In the movie "Steel Magnolias," Shirley MacLaine's character Ouiser Boudreaux says, "I'm not crazy, I've just been in a very bad mood 40 years!" Fortunately for you, the bad mood your guy is dealing with is unlikely to last nearly that long. In the meantime, though, it's a good idea to figure out how to support him while not giving into the temptation to join him in his misery.
Seek to Understand
If the guy you're with is upset about his car not starting, let him know you understand how inconvenient the situation is. If he's ranting about the ineptitude of public servants, listen and empathize with his long wait at the DMV. Whatever you do, don't take his grouchiness personally. Remind yourself that his mood isn't your fault, advises Dr. Alex Lickerman, author of "The Undefeated Mind: On the Science of Constructing an Indestructible Self," in a June 2013 article in "Psychology Today." This is a trap that is easy to fall into, but the resulting insecurity will only serve to make the situation worse.
Give it Time
Lickerman notes that all moods eventually pass. Even if your guy is devastated about not getting the job offer he wanted, his bad mood is unlikely to persist more than a few hours -- or at most, days. While you're waiting it out, cultivate compassion for the difficulty he is currently facing in his life. Meanwhile, seek to distance yourself from the situation so that you don't get pulled down into it. Reconcile yourself to the fact that he may not be as fun of a companion as you'd like until he's over the doldrums.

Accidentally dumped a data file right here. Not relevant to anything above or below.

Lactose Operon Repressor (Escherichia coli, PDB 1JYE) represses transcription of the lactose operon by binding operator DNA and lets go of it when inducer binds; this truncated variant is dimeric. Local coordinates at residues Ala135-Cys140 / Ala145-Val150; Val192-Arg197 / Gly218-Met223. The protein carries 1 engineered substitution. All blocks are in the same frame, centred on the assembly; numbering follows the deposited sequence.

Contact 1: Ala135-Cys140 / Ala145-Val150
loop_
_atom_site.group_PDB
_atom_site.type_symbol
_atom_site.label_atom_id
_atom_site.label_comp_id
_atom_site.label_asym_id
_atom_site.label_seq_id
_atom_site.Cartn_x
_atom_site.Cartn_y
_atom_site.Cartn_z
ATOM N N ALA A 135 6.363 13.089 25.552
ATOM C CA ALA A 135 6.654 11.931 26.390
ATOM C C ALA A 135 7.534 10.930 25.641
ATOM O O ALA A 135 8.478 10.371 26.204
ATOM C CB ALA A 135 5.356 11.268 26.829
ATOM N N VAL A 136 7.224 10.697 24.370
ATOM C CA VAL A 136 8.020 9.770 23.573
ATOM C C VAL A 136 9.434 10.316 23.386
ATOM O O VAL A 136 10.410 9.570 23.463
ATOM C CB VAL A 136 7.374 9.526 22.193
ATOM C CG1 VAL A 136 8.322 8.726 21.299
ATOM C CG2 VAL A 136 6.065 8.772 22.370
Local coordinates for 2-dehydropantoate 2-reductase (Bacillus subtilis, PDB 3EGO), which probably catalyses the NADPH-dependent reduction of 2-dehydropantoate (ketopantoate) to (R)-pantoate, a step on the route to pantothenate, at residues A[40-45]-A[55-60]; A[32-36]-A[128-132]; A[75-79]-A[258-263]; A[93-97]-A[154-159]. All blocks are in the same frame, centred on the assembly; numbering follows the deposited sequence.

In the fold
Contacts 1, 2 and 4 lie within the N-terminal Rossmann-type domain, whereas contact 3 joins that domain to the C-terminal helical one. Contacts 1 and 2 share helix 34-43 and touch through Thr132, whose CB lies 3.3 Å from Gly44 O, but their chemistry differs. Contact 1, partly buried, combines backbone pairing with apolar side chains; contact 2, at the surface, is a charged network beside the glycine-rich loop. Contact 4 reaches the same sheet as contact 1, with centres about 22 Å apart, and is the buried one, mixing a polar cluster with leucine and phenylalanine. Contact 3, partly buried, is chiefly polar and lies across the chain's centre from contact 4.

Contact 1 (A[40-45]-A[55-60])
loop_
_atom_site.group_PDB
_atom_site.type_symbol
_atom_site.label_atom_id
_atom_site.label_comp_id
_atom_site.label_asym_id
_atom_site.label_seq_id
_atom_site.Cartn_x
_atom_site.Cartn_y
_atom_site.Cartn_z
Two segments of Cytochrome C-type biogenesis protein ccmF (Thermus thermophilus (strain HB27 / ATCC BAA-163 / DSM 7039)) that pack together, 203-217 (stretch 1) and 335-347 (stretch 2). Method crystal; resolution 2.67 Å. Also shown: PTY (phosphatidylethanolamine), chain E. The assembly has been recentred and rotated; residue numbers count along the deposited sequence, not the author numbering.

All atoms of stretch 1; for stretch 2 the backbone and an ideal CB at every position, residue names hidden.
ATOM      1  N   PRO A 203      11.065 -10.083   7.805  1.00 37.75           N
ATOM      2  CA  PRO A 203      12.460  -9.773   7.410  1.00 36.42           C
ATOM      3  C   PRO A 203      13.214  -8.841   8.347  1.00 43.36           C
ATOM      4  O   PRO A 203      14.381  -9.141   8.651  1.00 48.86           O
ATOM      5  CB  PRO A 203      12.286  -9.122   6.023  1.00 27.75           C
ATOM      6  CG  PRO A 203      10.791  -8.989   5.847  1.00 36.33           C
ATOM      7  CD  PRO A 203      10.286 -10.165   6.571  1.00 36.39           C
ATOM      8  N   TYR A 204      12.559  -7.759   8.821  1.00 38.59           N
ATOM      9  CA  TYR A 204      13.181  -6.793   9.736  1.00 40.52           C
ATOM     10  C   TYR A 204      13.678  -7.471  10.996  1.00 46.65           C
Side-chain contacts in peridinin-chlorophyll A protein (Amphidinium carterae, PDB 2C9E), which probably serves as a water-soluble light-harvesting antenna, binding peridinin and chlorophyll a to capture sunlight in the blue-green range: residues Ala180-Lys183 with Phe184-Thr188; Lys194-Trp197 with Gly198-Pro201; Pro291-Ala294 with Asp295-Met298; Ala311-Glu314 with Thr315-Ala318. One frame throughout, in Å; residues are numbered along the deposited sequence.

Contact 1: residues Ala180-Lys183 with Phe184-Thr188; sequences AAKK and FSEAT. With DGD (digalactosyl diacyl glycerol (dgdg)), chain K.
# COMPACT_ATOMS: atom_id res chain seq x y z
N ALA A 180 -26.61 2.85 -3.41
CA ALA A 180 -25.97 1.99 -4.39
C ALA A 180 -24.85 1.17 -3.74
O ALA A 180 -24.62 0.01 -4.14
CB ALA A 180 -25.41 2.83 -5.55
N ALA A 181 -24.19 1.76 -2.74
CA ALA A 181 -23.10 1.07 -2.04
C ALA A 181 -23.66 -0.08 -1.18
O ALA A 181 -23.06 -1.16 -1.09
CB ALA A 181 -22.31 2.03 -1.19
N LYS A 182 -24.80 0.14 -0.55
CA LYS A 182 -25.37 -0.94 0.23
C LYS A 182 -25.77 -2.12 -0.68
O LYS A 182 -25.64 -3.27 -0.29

Whatever you do, don't reflect his mood. It's aggravating when a guy is in a funk when you're on top of the world, but saying, "Lighten up! You're ruining our evening!" is likely to be counterproductive. Instead, take a few deep breaths and visualize a shield of white light protecting you from his negativity, advises Dr. Judith Orloff, Assistant Clinical Professor of Psychiatry at UCLA, in an article on Beliefnet.com. Avoiding the trap of being sucked into his bad mood will help him recover more quickly than if you both are feeling depressed.
Putting physical distance between you and a moody guy can help you to keep from catching his bad vibes, according to Orloff. She explains that people's energy fields can overlap when they are in close proximity to one another, making it possible to 'catch' a bad mood. Rather than walking on eggshells and worrying if you're going to inadvertently make his bad mood worse, take a walk or make plans with a friend. When you return, his bad mood may have passed.